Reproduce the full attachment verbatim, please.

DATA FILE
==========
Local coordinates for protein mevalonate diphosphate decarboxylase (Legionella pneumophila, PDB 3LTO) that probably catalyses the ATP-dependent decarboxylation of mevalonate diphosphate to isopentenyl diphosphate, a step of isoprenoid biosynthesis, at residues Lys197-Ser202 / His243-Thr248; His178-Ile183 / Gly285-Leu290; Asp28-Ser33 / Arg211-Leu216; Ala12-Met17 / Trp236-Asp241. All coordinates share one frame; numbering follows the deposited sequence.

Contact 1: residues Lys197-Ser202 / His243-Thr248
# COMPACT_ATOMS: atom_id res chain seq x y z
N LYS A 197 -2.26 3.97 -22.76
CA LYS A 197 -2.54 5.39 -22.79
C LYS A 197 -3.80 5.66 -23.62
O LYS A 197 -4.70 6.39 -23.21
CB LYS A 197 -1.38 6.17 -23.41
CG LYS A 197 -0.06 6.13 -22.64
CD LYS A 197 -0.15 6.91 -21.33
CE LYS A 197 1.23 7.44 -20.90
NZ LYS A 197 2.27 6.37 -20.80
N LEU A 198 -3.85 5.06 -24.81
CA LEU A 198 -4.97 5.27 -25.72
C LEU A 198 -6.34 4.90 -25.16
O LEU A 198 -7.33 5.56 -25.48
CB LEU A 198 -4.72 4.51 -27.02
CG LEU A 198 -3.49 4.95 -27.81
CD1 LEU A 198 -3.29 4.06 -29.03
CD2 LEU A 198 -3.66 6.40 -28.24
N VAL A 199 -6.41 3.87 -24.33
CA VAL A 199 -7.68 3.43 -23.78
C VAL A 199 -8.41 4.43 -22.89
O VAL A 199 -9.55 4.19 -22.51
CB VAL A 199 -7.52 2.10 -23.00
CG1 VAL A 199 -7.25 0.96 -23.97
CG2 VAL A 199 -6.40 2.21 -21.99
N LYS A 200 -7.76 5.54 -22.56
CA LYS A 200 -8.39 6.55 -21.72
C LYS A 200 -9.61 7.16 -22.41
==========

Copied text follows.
Local coordinates for protein mevalonate diphosphate decarboxylase (Legionella pneumophila, PDB 3LTO) that probably catalyses the ATP-dependent decarboxylation of mevalonate diphosphate to isopentenyl diphosphate, a step of isoprenoid biosynthesis, at residues Lys197-Ser202 / His243-Thr248; His178-Ile183 / Gly285-Leu290; Asp28-Ser33 / Arg211-Leu216; Ala12-Met17 / Trp236-Asp241. All coordinates share one frame; numbering follows the deposited sequence.

Contact 1: residues Lys197-Ser202 / His243-Thr248
# COMPACT_ATOMS: atom_id res chain seq x y z
N LYS A 197 -2.26 3.97 -22.76
CA LYS A 197 -2.54 5.39 -22.79
C LYS A 197 -3.80 5.66 -23.62
O LYS A 197 -4.70 6.39 -23.21
CB LYS A 197 -1.38 6.17 -23.41
CG LYS A 197 -0.06 6.13 -22.64
CD LYS A 197 -0.15 6.91 -21.33
CE LYS A 197 1.23 7.44 -20.90
NZ LYS A 197 2.27 6.37 -20.80
N LEU A 198 -3.85 5.06 -24.81
CA LEU A 198 -4.97 5.27 -25.72
C LEU A 198 -6.34 4.90 -25.16
O LEU A 198 -7.33 5.56 -25.48
CB LEU A 198 -4.72 4.51 -27.02
CG LEU A 198 -3.49 4.95 -27.81
CD1 LEU A 198 -3.29 4.06 -29.03
CD2 LEU A 198 -3.66 6.40 -28.24
N VAL A 199 -6.41 3.87 -24.33
CA VAL A 199 -7.68 3.43 -23.78
C VAL A 199 -8.41 4.43 -22.89
O VAL A 199 -9.55 4.19 -22.51
CB VAL A 199 -7.52 2.10 -23.00
CG1 VAL A 199 -7.25 0.96 -23.97
CG2 VAL A 199 -6.40 2.21 -21.99
N LYS A 200 -7.76 5.54 -22.56
CA LYS A 200 -8.39 6.55 -21.72
C LYS A 200 -9.61 7.16 -22.41